Engineered atomic impurity
Co3Sn2S2 has a layered crystal structure and a ferromagnetic ground state (Curie temperature, TC = 170 K) with the c-axis magnetization arising from the Co kagome lattice. Cleaving preferentially breaks its S-Sn bond, which leads to the S and Sn terminated surfaces. Previous STM studies have dominantly observed two surfaces, one with largely vacancy defects and the other with adatom defects11,13,14. Several factors challenge their assignation, as the two surfaces have identical lattice symmetries, their interlayer distance is sub-Å in scale, and STM topographic image convolutes the spatial variation of the integrated local density of states and the geometrical corrugations23. Decisive experimental evidence for surface identification can be found by imaging the symmetry-dictated surface boundary and the layer-selective chemical dopants23,24,25. In previous work11, we have determined that the vacancy surface is the Sn layer and the adatom surface is the S layer by imaging their surface boundary determined by the crystalline symmetry. We further conclude this assignation by doping the bulk Co3Sn2S2 single crystals with 1% In impurities and imaging the layer-selective In-dopants. The In impurities preferentially replace the Sn atoms according to previous experimental and theoretical studies20,21, as well as our recent systematic single-crystal growth22. Indeed, on the vacancy surface identified11 to be Sn, we observe dilute substitutional atoms with consistent concentration (Fig. 1a), suggesting these impurities to be In atoms.
Spatial feature of single impurity resonance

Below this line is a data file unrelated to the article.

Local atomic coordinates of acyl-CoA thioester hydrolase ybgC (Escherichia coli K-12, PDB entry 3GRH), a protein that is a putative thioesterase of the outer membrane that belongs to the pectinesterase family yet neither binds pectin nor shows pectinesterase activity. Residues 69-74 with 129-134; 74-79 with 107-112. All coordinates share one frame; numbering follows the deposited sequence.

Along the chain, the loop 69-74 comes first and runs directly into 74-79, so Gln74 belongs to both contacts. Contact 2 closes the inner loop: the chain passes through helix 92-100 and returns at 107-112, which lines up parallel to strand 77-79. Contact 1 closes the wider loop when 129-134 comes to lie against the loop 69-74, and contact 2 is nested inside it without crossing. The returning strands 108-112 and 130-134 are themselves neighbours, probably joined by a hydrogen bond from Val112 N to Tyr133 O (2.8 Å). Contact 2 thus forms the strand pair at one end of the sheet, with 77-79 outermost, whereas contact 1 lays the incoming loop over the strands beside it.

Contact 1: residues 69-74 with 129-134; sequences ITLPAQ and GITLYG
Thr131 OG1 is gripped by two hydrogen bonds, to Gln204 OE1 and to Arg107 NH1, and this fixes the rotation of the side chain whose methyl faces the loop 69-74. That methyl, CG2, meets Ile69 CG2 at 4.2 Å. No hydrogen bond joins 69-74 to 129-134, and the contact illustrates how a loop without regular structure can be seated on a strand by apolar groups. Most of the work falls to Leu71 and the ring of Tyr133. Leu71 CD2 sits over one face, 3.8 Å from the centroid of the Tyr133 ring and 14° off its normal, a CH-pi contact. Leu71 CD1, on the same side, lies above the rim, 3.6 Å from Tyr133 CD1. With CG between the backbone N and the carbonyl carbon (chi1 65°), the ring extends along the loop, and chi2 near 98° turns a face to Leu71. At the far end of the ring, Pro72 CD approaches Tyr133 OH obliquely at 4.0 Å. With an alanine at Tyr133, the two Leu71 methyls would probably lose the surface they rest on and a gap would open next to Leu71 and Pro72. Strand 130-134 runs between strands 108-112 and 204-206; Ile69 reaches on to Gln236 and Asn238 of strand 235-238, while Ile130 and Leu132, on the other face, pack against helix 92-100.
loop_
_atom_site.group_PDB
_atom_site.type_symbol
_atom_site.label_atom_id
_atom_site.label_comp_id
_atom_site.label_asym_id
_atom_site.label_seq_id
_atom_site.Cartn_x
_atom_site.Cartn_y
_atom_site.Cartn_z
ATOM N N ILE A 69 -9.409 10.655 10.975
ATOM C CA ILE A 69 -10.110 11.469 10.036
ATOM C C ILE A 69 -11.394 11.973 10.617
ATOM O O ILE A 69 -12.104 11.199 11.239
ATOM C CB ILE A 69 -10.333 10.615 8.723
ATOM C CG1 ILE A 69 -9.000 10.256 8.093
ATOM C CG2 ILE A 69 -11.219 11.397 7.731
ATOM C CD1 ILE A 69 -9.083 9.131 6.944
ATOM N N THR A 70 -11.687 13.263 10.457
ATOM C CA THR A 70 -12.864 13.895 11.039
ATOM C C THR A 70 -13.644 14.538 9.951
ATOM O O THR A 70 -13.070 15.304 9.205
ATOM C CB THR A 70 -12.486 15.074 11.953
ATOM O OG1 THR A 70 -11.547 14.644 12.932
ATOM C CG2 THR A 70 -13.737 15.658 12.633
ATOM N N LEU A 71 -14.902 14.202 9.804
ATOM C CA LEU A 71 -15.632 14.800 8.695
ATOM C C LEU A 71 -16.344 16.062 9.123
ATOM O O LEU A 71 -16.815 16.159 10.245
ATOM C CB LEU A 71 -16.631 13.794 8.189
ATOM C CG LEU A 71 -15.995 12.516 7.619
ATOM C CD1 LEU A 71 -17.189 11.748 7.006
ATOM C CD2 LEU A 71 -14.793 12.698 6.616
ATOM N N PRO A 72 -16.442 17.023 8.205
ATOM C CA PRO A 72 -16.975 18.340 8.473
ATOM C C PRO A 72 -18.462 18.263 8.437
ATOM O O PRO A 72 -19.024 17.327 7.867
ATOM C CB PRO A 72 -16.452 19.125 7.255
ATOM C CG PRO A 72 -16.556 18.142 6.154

By performing an extensive study on the electronic properties of the In impurities, we find that each impurity repeatedly features a sharp state at the negative energy as shown in Fig. 1b. First-principles calculations show that each In impurity is almost nonmagnetic but introduces a strong resonance (Fig. 1c), similar to the experimental data. The calculations further reveal that the impurity resonance arises from a spin-down state (opposite to the bulk magnetization direction) and resides in the spin-down bandgap. Thus, the magnetic resonance state likely arises from the local impurity perturbation of the spin-polarized band structure. As the low-energy band structure is dominated by Co 3d orbitals, the resonant impurity state of the In atom also implies that there a strong local impact on the Co kagome lattice in real-space. To explore the detailed real-space feature, we probe the local electronic structure for an isolated In impurity, as shown in Fig. 1d. The corresponding dI/dV map at the impurity resonance energy in Fig. 1e shows a localized pattern bound to the impurity site (Fig. 1e). The bound state couples with three nearby Co atoms in the underlying kagome lattice, as illustrated in Fig. 1f. This is consistent with the first-principles calculation that the nearby magnetic Co atoms also feature such resonance state (inset of Fig. 1c), supporting the Co-In coupling (See Supplementary Note 1). Figure 1g shows the representative dI/dV curves measured with increasing distance from the impurity, demonstrating the bound state decaying in intensity without detectable energy dispersion or splitting. An exponential fit to the decay yields a characteristic length scale of 2.8 Å (inset of Fig. 1g). Therefore, these systematic characterizations reveal that the nonmagnetic In impurity couples with the underlying magnetic kagome lattice to introduce a striking localized bound state.